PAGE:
Turkey. Over the past year, however, Georgia and Ukraine have
aligned themselves with Azerbaijan. Two factors contributed to this
configuration change: the search for the economically most viable
export route for Azerbaijan's Caspian oil that bypasses Russian
territory, and the ongoing debate over NATO's eastward expansion,
which offered the (admittedly long-term) possibility of alternative
security guarantees to the CIS Collective Security Treaty.
        The views of Azerbaijan, Georgia, and Ukraine on both those
issues have not always corresponded to those of the Turkish
leadership. Georgia and Ukraine propose pumping Azerbaijan's
Caspian oil to the Georgian terminal of Supsa, shipping it by tanker to
Odessa, and transporting it by pipeline from there to Western
Europe. Ankara, for its part, is intent on building a major export
pipeline from Baku to Ceyhan in southeastern Turkey. As for NATO
expansion, Turkish Foreign Minister Tansu Ciller threatened in
January to veto acceptance of any new NATO members unless
concrete assurances were given that Ankara would finally be granted
entry into the EU.
        The emergence of the Azerbaijan-Georgia-Ukraine axis appears
to have served as the catalyst for a revision of Armenia's
traditionally Russia-oriented foreign and security policies. (This
policy shift may also have been prompted by apprehension that
some circles within the Russian leadership who want Azerbaijan's oil
to be exported via the Baku-Grozny-Tikhoretsk-Novorossiisk pipeline
would make major concessions to Baku that could negatively impact
on the search for an acceptable solution to the Karabakh conflict.)
Yerevan has in recent months engaged in an intensive dialogue with
Kyiv. The Armenian Foreign Ministry has also drafted a new security
doctrine that provides for military cooperation with Russia and the
CIS as well as for Armenia's more active participation in NATO's
Partnership for Peace program; a role for Armenia, together with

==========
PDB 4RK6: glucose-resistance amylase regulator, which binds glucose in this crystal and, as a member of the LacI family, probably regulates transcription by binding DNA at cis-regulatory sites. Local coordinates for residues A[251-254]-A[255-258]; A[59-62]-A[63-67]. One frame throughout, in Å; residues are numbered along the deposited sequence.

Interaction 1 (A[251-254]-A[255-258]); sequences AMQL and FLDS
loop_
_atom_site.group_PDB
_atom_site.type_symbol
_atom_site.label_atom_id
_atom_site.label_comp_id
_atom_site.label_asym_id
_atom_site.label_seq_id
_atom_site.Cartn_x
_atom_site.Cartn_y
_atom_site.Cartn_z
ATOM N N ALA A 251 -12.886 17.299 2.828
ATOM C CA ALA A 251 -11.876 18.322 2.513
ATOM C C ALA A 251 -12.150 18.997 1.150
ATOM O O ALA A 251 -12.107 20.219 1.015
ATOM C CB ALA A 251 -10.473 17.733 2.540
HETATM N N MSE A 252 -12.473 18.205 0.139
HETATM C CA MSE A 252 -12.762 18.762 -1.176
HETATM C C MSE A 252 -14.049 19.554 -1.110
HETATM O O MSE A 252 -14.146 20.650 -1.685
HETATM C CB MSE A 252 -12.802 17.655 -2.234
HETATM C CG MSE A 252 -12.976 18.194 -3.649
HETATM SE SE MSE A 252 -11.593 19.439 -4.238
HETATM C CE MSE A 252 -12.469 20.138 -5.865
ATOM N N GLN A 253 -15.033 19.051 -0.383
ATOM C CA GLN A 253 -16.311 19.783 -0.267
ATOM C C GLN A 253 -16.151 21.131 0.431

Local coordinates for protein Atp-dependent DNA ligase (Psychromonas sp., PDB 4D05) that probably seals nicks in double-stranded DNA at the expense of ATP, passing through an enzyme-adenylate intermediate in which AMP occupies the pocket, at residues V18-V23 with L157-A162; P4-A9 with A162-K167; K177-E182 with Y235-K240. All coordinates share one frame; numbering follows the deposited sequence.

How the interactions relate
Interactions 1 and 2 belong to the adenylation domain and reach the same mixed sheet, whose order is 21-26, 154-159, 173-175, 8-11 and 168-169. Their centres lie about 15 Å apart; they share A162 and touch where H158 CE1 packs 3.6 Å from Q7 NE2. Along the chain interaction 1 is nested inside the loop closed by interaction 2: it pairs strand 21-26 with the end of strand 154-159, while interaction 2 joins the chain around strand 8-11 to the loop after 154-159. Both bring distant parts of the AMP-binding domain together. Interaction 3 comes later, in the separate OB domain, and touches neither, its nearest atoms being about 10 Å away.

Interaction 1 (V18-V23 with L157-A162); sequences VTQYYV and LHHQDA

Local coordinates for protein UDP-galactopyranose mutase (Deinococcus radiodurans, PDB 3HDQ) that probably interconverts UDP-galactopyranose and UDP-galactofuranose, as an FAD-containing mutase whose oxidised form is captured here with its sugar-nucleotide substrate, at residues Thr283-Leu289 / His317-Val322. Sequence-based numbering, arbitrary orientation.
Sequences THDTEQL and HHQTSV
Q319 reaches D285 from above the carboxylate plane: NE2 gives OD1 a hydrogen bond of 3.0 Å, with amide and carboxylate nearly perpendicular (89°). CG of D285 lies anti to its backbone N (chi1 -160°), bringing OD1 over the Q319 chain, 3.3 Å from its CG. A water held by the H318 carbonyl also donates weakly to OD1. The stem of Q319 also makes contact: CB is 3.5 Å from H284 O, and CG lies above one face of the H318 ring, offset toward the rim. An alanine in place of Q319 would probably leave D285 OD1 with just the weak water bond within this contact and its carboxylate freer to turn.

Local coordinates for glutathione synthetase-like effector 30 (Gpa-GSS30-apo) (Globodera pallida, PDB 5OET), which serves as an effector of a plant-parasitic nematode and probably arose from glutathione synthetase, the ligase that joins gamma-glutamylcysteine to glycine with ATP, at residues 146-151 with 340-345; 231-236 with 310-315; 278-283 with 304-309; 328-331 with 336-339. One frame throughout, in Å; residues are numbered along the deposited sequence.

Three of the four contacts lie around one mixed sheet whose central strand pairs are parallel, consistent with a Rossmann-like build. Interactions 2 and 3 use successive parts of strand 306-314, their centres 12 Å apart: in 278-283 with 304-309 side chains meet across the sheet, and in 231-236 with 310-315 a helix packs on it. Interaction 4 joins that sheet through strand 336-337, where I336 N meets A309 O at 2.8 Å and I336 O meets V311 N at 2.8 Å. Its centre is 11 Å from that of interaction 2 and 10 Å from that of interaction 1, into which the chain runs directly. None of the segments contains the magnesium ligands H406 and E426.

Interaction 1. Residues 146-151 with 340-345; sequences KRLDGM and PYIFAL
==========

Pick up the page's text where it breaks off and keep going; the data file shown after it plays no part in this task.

international organizations, in guaranteeing the security of Nagorno-
Karabakh; and the proposed creation of a sub-regional security and
arms control system.
        (In this context Armenia is likely to support the recently
resurrected Russian proposal to beef up the security component of
the Organization for Security and Cooperation in Europe. Greek
Defense Minister Apostolos Tsohatzopoulos may have had this in
mind when he commented after recent talks in Yerevan with his
Armenian counterpart, Vazgen Sargsian, that "it is necessary to
establish a new body of collective security, proceeding from the
existence of regional institutions.")
        In late April, the Armenian Foreign Ministry advised
postponing ratification of a treaty permitting Russia to maintain a
military base in Armenia. In a document circulated among
parliamentary deputies and subsequently published in the
independent newspaper "Molorak," the ministry argued that by
formalizing the Russian military presence in Armenia, the treaty
limited the amount of heavy weaponry that Yerevan would be
permitted under the Treaty on Conventional Forces in Europe. If
Russia withdrew its troops, Armenia would not be automatically
entitled to increase its arms holdings and could therefore find itself
vulnerable to attack. However, this reasoning failed to convince the
parliament, which ratified the treaty by a large majority.
        To interpret this episode simply as a clash between two
foreign-policy visions--one traditional and static and the other
evolving in response to a more complex and changing geo-strategic
environment--would overlook three key points. First, the
phenomenon of two apparently divergent foreign policy orientations
reflects the growing professionalization of the foreign-policy
establishments of the former Soviet republics and, as such, is not
unique to Armenia. Second, the debate focuses on the priority to be
given to Armenia's relations with Russia; that is, it is a question of
degree, rather than of two mutually exclusive alternatives. Third,
both these orientations have their supporters within the Armenian
leadership and the opposition, as does the proposal that Armenia
accede to the Russia-Belarus Union. Which vision prevails will likely
be determined not by the relative strength of the domestic political
lobbies but by the nature and extent of the long-term security
guarantees provided for Nagorno-Karabakh under any proposed
political settlement of the conflict.